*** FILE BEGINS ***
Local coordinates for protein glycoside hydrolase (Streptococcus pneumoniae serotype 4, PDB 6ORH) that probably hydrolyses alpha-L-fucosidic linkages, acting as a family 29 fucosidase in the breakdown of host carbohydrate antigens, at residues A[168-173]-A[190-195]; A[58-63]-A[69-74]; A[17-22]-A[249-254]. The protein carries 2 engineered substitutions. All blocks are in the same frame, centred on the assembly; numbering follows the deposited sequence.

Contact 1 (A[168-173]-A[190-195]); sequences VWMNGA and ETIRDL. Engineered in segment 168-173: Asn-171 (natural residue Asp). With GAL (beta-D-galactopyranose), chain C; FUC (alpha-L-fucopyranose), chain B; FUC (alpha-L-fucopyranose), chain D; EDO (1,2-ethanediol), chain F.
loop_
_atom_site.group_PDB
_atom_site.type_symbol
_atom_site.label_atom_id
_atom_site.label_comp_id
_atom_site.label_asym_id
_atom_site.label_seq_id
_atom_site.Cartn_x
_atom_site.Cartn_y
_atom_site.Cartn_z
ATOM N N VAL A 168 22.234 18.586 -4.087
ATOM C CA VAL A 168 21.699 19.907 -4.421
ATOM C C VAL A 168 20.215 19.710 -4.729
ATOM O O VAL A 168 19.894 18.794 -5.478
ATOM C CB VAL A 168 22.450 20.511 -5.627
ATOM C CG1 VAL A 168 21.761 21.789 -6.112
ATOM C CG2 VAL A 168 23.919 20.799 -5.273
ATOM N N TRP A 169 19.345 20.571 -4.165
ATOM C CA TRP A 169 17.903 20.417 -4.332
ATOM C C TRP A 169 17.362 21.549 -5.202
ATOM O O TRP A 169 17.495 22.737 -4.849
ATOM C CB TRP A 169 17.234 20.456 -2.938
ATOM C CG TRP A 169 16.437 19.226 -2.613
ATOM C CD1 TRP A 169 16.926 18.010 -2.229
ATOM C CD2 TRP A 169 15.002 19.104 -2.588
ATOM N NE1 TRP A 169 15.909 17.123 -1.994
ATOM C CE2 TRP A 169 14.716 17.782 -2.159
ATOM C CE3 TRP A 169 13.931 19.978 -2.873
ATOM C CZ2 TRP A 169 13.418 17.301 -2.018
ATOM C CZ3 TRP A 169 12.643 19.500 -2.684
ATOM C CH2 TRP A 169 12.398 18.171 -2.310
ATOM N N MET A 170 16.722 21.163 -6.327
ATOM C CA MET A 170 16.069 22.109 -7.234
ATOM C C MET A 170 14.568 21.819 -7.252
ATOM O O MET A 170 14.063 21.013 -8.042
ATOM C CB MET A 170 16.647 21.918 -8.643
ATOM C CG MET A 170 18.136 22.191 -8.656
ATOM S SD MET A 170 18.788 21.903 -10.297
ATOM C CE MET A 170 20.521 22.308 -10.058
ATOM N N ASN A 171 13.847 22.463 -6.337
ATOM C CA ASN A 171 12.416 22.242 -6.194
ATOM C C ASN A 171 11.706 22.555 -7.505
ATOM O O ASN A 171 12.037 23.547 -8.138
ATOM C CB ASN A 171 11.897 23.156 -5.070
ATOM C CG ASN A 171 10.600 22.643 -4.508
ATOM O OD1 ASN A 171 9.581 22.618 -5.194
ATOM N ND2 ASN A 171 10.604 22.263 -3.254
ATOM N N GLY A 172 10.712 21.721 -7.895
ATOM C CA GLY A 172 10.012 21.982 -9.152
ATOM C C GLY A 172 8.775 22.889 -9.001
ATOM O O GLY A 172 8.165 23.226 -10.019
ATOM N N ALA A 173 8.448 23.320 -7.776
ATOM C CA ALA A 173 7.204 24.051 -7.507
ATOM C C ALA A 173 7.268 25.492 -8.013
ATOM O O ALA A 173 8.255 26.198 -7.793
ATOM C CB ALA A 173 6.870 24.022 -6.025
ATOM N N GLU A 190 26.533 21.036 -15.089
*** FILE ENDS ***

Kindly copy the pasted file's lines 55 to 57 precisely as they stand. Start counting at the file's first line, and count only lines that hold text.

ATOM C CA ALA A 173 7.204 24.051 -7.507
ATOM C C ALA A 173 7.268 25.492 -8.013
ATOM O O ALA A 173 8.255 26.198 -7.793